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Royal Navy - Guided Missile Destroyer

D 23 HMS Bristol


d 23 hms bristol insignia crest patch badge destroyer royal navy  d 23 hms bristol type 82 class destroyer royal navy


Type, class: Type 82 / Bristol class Guided Missile Destroyer (unique unit)

Builder: Swan Hunter, Tyne & Wear, U.K.



Awarded: April 17, 1963

Laid down: November 15, 1967

Launched: June 30, 1969

Commissioned: March 31, 1973

Decommissioned: 1991

Fate: Harbour Training & Accommodation Ship


Homeport: HMNB Portsmouth, Hampshire

Namesake: City of Bristol


Technical Data:

Length: 155 meters (507 ft)
Beam: 17 meters (55 ft)
Draft: 7,5 meters (24 ft 7 in)
Displacement: 7100 tons (full load)
Speed: 28 knots (52 km/h)
Range: 5750 NM (10650 km) at 18 knots (33 km/h)
Complement: 397
COSAG (combined steam and gas)
x geared steam turbines (30000 shp)
2 x Bristol-Siddeley Olympus TM1A gas turbines (30000 shp)
2 shafts / 2 propellers
1 x GWS-30 missile launcher for Sea Dart SAM
1 x Ikara anti-submarine missile launcher
1 x Mark 8 4.45 inch (113mm) gun
A/S Mk.10 LIMBO anti-submarine mortar


ship images

d 23 hms bristol type 82 class destroyer
 d 23 hms bristol destroyer royal navy
Harbour Training Ship - HMNB Portsmouth

d 23 hms bristol type 82 class destroyer
HMS Bristol (D23):

HMS Bristol is a Type 82 destroyer, the only vessel of her class to be built for the Royal Navy. Originally intended as the first of a class of large destroyers to escort the CVA-01 aircraft carriers projected to come into service in the early 1970s, Bristol turned out to be a unique ship: the rest of the class were cancelled with the CVA-01 carriers in the 1966 Strategic Defence Review. Following a long career which included the Falklands War, she was converted into a training ship in 1987 and continues to serve in that role.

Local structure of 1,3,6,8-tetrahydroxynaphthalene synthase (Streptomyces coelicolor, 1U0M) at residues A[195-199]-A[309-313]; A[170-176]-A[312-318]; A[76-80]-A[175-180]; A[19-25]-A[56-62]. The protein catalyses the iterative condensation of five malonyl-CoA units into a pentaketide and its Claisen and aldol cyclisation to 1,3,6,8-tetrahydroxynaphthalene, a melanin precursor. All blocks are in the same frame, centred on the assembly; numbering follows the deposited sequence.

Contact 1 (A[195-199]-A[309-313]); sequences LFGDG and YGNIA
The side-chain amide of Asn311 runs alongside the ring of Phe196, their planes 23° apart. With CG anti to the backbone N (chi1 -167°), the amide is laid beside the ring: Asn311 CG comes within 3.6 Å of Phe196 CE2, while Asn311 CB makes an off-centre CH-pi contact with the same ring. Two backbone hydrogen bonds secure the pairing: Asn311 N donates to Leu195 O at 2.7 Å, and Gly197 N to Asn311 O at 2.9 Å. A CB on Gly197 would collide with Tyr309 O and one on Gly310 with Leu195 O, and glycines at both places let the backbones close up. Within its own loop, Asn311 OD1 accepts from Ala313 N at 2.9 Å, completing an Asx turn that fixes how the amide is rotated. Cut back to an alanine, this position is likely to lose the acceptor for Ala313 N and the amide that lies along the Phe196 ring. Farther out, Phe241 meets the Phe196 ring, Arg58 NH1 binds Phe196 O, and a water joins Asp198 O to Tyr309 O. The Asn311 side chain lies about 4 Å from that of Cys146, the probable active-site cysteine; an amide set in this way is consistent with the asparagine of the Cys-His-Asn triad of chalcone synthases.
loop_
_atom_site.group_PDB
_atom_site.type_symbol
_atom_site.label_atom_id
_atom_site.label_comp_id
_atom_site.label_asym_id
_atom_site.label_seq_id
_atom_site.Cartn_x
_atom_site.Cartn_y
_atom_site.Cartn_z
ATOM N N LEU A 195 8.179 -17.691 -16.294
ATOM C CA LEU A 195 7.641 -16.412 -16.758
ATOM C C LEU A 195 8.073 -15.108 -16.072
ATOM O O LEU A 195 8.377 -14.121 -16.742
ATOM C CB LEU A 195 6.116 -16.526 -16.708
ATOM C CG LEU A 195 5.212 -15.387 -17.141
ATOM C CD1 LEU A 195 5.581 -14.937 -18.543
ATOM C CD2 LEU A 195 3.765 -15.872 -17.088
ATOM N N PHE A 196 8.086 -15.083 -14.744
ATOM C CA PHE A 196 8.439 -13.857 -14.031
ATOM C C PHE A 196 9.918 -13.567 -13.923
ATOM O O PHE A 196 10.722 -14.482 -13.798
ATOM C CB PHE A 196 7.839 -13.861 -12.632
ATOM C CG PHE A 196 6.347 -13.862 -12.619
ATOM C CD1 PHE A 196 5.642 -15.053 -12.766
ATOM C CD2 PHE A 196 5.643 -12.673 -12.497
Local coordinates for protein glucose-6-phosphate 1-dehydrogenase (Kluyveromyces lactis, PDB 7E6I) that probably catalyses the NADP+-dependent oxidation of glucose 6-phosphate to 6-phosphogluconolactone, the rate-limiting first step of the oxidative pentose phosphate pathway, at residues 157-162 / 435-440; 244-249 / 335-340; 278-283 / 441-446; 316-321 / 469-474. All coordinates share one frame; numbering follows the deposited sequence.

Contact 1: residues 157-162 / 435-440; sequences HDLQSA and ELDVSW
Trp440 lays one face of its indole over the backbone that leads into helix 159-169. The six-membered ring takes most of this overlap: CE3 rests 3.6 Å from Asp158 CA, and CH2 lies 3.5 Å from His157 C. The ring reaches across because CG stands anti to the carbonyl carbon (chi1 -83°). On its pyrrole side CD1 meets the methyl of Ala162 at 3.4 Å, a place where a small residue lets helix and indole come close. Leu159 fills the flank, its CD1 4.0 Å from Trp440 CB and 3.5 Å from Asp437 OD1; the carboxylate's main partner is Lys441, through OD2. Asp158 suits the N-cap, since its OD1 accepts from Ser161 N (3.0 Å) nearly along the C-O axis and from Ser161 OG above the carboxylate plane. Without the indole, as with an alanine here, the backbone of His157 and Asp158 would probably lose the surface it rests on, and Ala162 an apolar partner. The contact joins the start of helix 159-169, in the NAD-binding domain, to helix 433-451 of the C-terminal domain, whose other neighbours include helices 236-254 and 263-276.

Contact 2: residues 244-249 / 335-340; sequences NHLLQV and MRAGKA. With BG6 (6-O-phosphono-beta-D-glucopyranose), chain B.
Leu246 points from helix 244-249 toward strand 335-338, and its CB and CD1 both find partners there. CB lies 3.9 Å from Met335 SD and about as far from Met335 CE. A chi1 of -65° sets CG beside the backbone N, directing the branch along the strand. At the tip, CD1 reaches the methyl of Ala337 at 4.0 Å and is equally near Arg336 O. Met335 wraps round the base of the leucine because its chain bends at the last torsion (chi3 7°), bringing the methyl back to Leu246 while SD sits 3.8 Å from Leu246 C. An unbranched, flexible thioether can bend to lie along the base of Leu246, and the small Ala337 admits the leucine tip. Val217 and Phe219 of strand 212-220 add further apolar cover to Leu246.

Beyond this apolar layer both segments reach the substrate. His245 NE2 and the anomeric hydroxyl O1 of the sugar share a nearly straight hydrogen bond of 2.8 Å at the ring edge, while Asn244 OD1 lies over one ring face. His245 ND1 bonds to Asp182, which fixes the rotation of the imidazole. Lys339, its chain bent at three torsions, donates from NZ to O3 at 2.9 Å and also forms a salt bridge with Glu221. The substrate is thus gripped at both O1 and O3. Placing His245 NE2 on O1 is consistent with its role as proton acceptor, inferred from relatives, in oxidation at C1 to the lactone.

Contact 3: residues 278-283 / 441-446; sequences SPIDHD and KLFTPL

Bristol's hull was laid down by Swan Hunter & Tyne Shipbuilders Ltd on 15 November 1967. She was launched on 30 June 1969, accepted into service on 15 December 1972 and then commissioned on 31 March 1973. Her estimated building cost was £24,217,000.

The Type 82 was loosely based on the layout of the County-class destroyer and the Type 12 Leander-class frigate (hence the inclusion in the escort Type numbering system.)

The vessel was powered by a combined steam and gas (COSAG) plant, and was the last warship designed for the Royal Navy to be powered by steam. The steam plant vented through the large fore funnel while the gas plant exhausted though a side-by-side pair of after funnels (on either side of the extensive air intakes and filters for the gas turbines), giving rise to a unique three-funnelled layout.

Weapon systems:
Bristol saw a number of new systems introduced into the Navy, including the Sea Dart anti-aircraft and Ikara anti-submarine missile systems and was the first Royal Navy ship to carry the 4.5 inch (113 mm) Mk 8 gun. Another addition to the fleet was the new advanced Action Data Automated Weapons System Mk.2 (ADAWS-2), a computer system designed to coordinate the ship's weapons and sensors. ADAWS-2 was a large advance on the rudimentary action information system of its predecessor the County-class destroyers, which was heavily reliant on manual data input.

The Sea Dart (GWS 30) system comprised a twin-arm launcher on the quarterdeck with a pair of radar Type 909 target illumination sets, an improvement over the single radar Type 901 set of the County design. The second weapon system was the Australian Ikara anti-submarine weapon. Ikara was a rocket-powered carrier that could deliver a small homing torpedo out to 10 miles (16 km) from the ship. The Ikara was complemented by a Mark 10 Limbo anti-submarine mortar.

The single 4.5 inch (113 mm) Mark 8 gun was not intended as an anti-aircraft weapon, and as such had an elevation of only 55°. The weapon was designed specifically for reliability over rate of fire, allowing only a single mounting to be shipped, and the comparatively low rate of fire of 25 rounds per minute was ample for the intended anti-ship and shore-bombardment roles. Bristol, although capable of landing a Westland Wasp helicopter on the quarterdeck, lacked a hangar and aviation facilities and thus had to rely on external air support.

The original design called for a long range 3-D air search radar to be fitted, and early drawings and artist's impression show a large dome on the bridge to carry this set. A similar set was to be fitted to the CVA-01 design. However, the projected Anglo-Dutch system never materialised, and instead she was fitted with the venerable radar Type 965 air search radar, with a "twin bedstead" AKE-2 antennae, on a stump foremast. Radar Type 992Q low-angle search was carried on the tall, slender mainmast and as such the electronics fit had not advanced significantly from the County class. Type 909 sets were shipped fore and aft for Sea Dart fire control, allowing two targets to be engaged at any one time.